He/She Hit Me

Do children ever really recover when they experience child abuse in their lives?

There is a big difference between discipline, punishment, and abuse. A child who has experienced any of the above knows instinctively when something is right verses wrong. What happens to children’s mental and emotional development when they are physically abused? Can they development normally after having these experiences? Do they automatically become more aggressive than other children? Are they more angry or more likely to become bullies themselves? Do abused children remain victims or evolve into victimizers? Hurt people hurt people & Healed people heal people.

TRANSPARENT MOMENT: As for me, I learned to become a victim through the victim mentality 🧠 that developed at a young age due to experiencing physical abuse at the hands of non-biological caregivers. It caused me to think 💭 that I was supposed to be hurt by others. Over time the more hurt compounded the less abnormal it seemed to me. Somewhere along the way, I learned to accept things as they came without questioning them or believing for a different outcome. This can be likened to a fish 🐟 swimming in polluted water. There is one of two options, die or adapt. Sometimes children have to adapt to the most unhealthy situations in order to survive. What doesn’t kill you only makes you stronger, right? Or as Indie Arie said, “what did not demolish me simply polished me.” It’s all about the perspective that we choose to take and the decision that we choose to make.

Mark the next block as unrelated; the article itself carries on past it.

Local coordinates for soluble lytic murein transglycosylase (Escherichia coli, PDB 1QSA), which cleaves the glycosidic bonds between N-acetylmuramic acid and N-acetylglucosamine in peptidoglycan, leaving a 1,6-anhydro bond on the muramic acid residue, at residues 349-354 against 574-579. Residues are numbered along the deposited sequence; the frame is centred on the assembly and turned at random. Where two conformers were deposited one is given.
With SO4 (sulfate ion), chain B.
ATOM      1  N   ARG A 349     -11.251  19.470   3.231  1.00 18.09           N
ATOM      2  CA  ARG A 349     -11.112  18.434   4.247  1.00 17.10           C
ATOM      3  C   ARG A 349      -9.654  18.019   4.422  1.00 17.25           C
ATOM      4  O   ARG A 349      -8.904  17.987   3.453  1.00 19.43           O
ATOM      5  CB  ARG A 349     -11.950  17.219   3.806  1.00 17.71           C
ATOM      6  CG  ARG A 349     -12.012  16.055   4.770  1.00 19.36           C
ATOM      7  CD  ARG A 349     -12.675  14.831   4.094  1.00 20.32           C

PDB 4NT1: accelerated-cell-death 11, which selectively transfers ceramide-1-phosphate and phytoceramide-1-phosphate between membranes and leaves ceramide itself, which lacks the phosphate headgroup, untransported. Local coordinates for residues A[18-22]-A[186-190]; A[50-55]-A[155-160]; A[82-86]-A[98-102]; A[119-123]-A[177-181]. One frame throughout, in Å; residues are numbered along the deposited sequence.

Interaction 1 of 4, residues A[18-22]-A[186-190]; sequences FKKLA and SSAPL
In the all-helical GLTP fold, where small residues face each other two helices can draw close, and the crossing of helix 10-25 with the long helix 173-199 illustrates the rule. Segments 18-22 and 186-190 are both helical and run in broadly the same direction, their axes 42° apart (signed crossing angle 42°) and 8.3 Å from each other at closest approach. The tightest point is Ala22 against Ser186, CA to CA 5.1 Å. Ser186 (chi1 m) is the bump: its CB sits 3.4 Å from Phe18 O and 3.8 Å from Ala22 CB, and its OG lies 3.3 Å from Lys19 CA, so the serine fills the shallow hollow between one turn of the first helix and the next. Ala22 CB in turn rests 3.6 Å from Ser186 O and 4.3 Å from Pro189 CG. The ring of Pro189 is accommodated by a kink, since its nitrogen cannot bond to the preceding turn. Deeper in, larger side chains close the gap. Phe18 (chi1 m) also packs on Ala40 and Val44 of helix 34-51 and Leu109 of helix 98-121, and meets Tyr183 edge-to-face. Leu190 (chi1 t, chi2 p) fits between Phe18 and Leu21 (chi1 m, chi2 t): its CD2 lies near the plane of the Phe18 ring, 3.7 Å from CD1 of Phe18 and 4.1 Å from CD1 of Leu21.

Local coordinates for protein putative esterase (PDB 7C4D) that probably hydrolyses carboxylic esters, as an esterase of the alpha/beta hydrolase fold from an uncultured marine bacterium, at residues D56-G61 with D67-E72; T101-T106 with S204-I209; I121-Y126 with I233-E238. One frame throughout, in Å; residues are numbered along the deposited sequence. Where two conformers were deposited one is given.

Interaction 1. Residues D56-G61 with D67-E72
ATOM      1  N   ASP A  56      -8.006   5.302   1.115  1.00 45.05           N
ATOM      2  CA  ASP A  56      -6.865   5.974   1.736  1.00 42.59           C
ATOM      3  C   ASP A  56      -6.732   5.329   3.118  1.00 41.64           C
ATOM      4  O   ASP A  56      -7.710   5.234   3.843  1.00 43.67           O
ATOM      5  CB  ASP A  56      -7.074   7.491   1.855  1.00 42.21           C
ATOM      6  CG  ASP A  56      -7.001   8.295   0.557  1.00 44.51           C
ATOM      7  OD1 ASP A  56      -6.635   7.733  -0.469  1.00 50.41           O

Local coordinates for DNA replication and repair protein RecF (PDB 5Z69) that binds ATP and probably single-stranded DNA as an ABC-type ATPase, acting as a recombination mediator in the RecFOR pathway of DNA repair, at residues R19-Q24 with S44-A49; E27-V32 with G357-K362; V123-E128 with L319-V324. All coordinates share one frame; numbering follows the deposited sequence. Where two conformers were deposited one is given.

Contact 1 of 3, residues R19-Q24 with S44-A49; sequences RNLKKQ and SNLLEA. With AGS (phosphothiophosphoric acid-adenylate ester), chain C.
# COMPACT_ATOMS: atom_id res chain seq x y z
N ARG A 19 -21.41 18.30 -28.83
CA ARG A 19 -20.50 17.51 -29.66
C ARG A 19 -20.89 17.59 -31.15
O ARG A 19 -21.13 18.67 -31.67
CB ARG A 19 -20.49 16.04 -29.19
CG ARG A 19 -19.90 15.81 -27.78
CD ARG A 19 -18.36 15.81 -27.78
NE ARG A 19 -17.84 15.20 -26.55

So many cases of child abuse go unreported each year, that we really cannot estimate the real numbers. Only 12% of all cases of child abuse are reported. The U.S. Department of Justice Bureau of Justice Statistics’ Survey of Inmates of State Correctional Facilities concerning characteristics of offenders who commit violent crimes against children found that more than 3/4 of violent crimes occurred either in the offender’s or the victim’s place of residence 🏡. A study using data from the Fragile Families and Child Wellbeing Study revealed that in many cases the absence of a biological father contributes to increased risk of child maltreatment. The results suggest that Child Protective Service (CPS) agencies have some justification in viewing the presence of social fathers as increasing children’s risk of abuse and neglect. It is believed that in families with a non-biological (social) father figure, there is higher risk of abuse and neglect of children, despite the social father living in the household or only dating the mother. Child Abuse is real, yet it is also wrong.

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